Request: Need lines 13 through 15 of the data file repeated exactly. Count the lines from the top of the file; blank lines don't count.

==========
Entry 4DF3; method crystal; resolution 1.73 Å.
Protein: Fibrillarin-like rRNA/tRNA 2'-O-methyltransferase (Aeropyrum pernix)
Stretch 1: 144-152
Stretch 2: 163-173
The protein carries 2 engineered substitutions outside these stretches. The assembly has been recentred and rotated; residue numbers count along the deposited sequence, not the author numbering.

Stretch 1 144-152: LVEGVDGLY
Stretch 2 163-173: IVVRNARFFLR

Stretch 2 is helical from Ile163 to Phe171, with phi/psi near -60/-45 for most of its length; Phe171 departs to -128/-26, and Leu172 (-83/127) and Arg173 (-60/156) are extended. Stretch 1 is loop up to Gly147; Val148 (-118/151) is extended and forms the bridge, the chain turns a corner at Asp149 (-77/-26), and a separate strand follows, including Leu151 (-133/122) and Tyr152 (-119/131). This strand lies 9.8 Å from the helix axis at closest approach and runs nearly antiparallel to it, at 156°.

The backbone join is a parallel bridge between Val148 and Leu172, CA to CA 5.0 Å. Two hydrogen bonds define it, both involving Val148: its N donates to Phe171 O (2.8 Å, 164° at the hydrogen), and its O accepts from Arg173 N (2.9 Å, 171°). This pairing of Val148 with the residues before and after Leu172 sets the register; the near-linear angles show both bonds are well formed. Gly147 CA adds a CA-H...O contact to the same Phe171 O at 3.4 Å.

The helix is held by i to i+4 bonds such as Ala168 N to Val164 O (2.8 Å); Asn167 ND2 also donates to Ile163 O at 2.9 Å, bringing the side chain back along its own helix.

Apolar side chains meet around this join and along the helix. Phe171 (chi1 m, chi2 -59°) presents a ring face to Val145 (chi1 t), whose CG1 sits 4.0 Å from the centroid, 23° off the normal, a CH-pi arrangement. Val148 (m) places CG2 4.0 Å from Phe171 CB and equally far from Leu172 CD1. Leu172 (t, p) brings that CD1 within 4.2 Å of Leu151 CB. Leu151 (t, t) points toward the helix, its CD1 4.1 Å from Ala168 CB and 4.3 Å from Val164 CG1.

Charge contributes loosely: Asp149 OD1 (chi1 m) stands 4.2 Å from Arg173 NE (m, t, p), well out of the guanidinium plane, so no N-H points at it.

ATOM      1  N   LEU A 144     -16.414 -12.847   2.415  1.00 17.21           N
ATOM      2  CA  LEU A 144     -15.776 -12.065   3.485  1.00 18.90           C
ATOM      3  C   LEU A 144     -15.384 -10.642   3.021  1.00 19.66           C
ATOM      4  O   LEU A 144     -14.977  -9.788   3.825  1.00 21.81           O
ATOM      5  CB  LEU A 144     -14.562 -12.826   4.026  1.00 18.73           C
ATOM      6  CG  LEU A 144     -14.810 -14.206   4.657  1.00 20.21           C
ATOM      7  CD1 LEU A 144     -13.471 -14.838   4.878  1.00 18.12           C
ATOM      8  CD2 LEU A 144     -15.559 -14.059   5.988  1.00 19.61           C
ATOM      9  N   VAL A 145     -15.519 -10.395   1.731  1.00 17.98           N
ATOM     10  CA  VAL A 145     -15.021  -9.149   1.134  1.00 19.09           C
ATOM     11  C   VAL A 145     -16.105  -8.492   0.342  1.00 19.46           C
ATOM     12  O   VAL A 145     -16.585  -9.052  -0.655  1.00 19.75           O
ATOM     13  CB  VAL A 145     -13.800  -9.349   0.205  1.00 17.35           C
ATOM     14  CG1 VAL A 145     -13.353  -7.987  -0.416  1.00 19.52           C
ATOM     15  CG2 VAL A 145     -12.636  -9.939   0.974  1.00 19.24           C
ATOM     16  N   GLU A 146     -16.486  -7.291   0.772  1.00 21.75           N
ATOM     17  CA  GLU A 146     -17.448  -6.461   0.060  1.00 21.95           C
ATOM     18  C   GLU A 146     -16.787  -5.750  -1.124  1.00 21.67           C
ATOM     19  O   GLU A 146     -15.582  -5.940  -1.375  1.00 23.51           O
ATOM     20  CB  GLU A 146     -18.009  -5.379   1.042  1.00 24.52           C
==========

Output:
ATOM      1  N   LEU A 144     -16.414 -12.847   2.415  1.00 17.21           N
ATOM      2  CA  LEU A 144     -15.776 -12.065   3.485  1.00 18.90           C
ATOM      3  C   LEU A 144     -15.384 -10.642   3.021  1.00 19.66           C